Jazz in Britain JIB 39 5 CD

Trevor Watts (soprano & alto saxophones); Liam Genocky (drums)
Recorded by Trevor Watts at Banbury Spice Mill on 3rd November 1989

Trevor Watts calls Liam Genocky a natural drummer.  Genocky’s background in rock was no barrier to Watts and he describes in the album notes how he took Genocky on tour at almost a moment’s notice.

Watt’s belief in improvisation extends beyond music.

He sensed that they would have a good relationship, personally as well as musically. Watts knew that they would be able to work together leaving enough space for harmony as well as space for individual expression.

He realised that they would be able to make ‘something not out of practised cliche, but whatever came up in the moment.’

The sparseness of drum and saxophone duo calls for bravery on the part of the participants and patience on the part of the audience, although you are almost guaranteed the sound of surprise.

Trevor Watts is committed and has worked in a number of contexts. In the last year we heard the album ‘Splinters Inclusivity’ where he was part of a remarkable group that included Tubby Hayes.

He has worked with the New Jazz Orchestra and founded the Spontaneous Music Ensemble. His own group was Amalgam and more recently he created Moire Music.

The first track ‘Rhythmic Variants’ is a masterly feat of improvisation from Watts.

At first, Genocky seems lost and his inspiration seems faltering.  That does not matter because Watts is full of passion: his tone is searing and then whispering.

You have the feeling that Watts will go his own way no matter who is on the kit behind him.

The Watts’ sound is assured, very rhythmic, replete with ideas, music teems out of him in a breath-taking creative generosity.  Genocky gains confidence as the track continues.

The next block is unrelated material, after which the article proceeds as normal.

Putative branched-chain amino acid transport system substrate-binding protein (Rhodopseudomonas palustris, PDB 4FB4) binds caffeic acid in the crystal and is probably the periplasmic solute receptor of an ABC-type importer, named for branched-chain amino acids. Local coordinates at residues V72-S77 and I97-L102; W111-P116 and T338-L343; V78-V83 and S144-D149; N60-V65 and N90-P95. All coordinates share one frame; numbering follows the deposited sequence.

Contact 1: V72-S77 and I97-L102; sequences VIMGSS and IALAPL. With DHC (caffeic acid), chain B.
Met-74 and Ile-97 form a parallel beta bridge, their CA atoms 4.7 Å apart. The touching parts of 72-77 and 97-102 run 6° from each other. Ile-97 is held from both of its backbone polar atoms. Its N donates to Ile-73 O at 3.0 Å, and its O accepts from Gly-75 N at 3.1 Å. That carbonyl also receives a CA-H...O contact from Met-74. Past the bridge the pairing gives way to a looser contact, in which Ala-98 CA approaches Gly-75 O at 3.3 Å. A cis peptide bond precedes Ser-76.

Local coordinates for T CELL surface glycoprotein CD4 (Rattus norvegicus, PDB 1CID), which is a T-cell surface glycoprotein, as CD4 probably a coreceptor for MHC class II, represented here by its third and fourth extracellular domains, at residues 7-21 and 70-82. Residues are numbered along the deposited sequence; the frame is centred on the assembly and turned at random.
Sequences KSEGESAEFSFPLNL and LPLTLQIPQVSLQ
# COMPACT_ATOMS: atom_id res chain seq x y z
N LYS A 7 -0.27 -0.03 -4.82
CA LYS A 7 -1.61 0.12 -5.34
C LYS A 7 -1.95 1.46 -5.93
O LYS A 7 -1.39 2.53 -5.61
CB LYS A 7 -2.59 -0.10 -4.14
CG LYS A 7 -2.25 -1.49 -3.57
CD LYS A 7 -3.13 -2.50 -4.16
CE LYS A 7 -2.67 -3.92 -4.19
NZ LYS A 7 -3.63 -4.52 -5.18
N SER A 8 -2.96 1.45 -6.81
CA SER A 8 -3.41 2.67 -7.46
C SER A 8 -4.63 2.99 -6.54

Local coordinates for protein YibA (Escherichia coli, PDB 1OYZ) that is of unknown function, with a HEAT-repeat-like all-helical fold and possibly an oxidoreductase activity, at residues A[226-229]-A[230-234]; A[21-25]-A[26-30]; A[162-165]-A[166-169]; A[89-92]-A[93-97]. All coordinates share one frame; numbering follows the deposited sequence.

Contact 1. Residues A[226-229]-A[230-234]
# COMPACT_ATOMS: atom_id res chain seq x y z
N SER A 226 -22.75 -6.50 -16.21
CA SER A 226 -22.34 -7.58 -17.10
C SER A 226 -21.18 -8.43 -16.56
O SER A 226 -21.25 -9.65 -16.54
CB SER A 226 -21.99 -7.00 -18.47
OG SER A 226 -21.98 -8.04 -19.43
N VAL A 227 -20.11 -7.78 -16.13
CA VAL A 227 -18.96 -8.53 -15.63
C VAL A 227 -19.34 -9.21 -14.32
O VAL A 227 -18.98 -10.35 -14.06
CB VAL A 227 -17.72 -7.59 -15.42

Watts leads but the pulses from Genocky start to inspire the alto.  The torrent of ideas is almost intimidating.

The track lasts over 28 minutes and there is not a pause: indeed, the track fades and the playing is still going on.  There are times when there is ferocity and Genocky matches the alto.

With Watts you hear faint traces of the improvisations of Ornette Coleman.  Yet, I have never heard Coleman improvise at this length. Coleman can be more lyrical but he does not sustain such a narrative.

Genocky makes little use of cymbals but when he does it is almost light relief from the barrage.

One effect that is almost sublime is when the cymbals ring out and the sound wraps round the improvised high harmonics of the alto.

Often titles in jazz are improvise at meaningless: ‘Rhythmic Variants’ is entirely appropriate. Not sure how appropriate ‘Echoes of Bird’ is.  With a title like this you invite comparisons.

Watts has all the passion of Bird and the occasional passing resemblance to Parker. However, he can do things that Bird did not do and probably did not wish to do.

There is a pleasant sequence where Genocky uses cymbals like a bop drummer. This is followed by a meditative section where a closely miked Watts almost purrs and flutters as Genocky struts out a rhythm with Watts increasing intensity splatting out notes.

Genocky’s drums in this section are far from Max Roach and at times he seems like an African drum choir as he underpins a soaring Watts.

There is emphasis on dynamics in the middle section as Watts holds long notes over Genocky’s gentle exploration of his kit.

On ‘Dedicated to Eric D’ at first Watts has a light touch before a gradual build to high harmonics with Genocky creating his own brand of swing. Dolphy’s intensity is replicated.

This is an enthralling album, thrillingly varied.  There is a complex relationship between two intense committed individuals who value their own integrity and the unique qualities of their own voices.

Reviewed by Jack Kenny